Volvo goes on safari to help cars avoid animals

A new system to detect wild animals is under development at Volvo.

VOLVO is developing a system which will alert drivers and automatically apply the vehicle’s brakes if there is an animal in the road.
Expected to be launched in a few years’ time, it uses the same technology as the Pedestrian Detection with Full Auto Brake which is available on S60, V60, XC60, V70, XC70 and S80.
The project to develop a safety system that reduces the risk of collisions with wild animals is part of Volvo Car Corporation’s vision for 2020 – that nobody shall be seriously injured or killed in a new Volvo.
Andreas Eidehall, technical expert in the field of active safety systems at Volvo said: “The system consists of two parts – a radar sensor and an infra-red camera that can register the traffic situation. As most collisions with wild animals take place at dawn, at dusk and during the dark winter months, it is essential for the system to also function in these conditions. The camera monitors the road ahead and if an animal is within range the system alerts the driver with an audible signal. If the driver does not react, the brakes are automatically applied.”
“The goal is for the system to operate at the normal country speeds on country roads. In cases in which it cannot help the driver entirely avoid the collision, the system will slow down the car sufficiently to help reduce the force of impact and thus of serious injuries.”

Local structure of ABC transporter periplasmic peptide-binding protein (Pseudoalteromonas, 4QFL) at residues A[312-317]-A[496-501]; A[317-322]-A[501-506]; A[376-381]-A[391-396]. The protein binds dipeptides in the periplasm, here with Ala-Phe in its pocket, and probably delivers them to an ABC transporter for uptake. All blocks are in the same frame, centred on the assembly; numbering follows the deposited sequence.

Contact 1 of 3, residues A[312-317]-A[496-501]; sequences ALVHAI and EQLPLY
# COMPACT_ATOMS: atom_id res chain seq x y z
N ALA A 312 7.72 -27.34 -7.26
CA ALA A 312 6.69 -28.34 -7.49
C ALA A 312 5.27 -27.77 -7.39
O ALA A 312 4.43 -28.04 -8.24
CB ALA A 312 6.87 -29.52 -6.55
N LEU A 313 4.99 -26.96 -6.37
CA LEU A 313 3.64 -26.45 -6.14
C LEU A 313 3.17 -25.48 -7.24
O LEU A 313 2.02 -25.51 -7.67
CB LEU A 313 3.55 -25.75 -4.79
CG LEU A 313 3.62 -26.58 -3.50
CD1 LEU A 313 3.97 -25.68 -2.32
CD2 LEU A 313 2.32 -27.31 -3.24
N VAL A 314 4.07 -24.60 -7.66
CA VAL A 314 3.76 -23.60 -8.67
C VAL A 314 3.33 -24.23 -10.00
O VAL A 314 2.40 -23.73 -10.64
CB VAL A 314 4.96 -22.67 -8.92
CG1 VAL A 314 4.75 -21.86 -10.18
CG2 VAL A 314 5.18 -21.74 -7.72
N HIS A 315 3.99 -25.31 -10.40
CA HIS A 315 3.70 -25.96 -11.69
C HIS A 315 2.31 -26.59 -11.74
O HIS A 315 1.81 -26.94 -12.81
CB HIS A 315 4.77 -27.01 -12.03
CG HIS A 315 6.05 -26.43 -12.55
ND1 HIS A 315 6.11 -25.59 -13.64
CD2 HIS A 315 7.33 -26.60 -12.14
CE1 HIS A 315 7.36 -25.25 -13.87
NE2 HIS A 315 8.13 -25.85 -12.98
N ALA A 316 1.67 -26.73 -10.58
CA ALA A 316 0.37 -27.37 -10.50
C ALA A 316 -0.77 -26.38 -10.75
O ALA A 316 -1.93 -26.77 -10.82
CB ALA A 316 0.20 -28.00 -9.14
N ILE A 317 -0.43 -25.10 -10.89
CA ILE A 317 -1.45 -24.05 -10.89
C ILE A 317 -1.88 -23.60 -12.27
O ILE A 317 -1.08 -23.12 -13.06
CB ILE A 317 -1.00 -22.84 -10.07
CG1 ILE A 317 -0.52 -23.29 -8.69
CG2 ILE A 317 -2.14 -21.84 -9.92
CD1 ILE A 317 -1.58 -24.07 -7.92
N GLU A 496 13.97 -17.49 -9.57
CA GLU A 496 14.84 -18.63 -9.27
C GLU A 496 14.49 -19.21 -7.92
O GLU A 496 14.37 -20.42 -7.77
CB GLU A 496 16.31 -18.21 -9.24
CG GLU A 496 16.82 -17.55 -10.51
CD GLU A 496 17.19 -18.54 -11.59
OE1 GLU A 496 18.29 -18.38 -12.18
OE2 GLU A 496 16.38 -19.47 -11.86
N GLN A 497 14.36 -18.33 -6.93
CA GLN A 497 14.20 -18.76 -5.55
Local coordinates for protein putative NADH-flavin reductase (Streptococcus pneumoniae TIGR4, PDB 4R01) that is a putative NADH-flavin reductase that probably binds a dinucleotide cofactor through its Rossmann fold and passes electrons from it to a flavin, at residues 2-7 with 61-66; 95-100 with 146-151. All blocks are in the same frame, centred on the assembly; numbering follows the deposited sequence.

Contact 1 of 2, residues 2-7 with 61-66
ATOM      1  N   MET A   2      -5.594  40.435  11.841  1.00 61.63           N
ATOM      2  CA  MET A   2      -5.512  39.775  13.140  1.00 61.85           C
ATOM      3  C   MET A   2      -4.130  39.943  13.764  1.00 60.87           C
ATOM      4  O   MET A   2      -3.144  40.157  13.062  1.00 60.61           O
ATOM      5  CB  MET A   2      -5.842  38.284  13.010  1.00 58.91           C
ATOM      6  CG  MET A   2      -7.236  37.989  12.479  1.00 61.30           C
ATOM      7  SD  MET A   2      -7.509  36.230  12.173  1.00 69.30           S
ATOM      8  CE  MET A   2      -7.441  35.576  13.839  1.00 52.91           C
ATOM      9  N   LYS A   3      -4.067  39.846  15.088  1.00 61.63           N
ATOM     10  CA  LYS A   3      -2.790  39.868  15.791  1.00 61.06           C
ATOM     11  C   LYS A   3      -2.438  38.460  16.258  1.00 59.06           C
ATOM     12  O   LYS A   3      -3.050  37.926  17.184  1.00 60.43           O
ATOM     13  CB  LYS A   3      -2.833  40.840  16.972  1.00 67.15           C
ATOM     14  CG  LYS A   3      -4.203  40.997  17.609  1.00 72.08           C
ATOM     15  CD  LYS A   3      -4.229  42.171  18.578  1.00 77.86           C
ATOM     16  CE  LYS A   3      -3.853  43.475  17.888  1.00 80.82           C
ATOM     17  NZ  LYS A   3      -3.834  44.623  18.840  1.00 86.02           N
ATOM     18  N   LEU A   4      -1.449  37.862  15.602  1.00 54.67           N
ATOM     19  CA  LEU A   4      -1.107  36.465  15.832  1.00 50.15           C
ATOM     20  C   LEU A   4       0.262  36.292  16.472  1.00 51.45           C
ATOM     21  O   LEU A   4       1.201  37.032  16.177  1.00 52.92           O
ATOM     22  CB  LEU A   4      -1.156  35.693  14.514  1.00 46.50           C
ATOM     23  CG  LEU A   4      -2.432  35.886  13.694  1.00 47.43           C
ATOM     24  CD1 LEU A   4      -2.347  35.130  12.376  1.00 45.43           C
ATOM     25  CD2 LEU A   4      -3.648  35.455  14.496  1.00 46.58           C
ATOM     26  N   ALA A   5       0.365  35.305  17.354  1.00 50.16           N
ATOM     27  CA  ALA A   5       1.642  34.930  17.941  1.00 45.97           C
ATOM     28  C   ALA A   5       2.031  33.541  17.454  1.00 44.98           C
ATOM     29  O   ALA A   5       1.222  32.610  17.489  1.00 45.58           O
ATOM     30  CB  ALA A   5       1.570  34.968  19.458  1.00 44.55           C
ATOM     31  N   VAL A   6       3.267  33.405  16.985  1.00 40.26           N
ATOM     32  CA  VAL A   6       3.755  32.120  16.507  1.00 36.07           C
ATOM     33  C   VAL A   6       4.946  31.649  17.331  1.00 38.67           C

One challenge facing the engineers is to teach the system to recognise different animals. A development team from Volvo spent an evening at a safari park digitally logging film sequences and behavioural patterns of animals, such as moose and deer. By driving very slowly along a trail where fodder had been laid out to attract the animals, data was recorded and this will later be used to evaluate and develop the sensor system.
In the first stage, the system will respond to large animals that risk injuring the driver or passengers in an impact, such as horses and deer.
In Sweden alone, more than 40,000 accidents involving wild animals are reported every year.
“In an impact with a large animal there is a relatively high risk of personal injury since it is common for the animal to end up on or roll across the front of the car and its windscreen,” Andreas Eidehall explained.
The project has been under way for just over a year and a lot of work still remains to be done.  Various technologies are currently being evaluated, software is being developed and while the system “learns” to recognise various animals, development is also under way on the necessary decision-making mechanisms the system must respond to.

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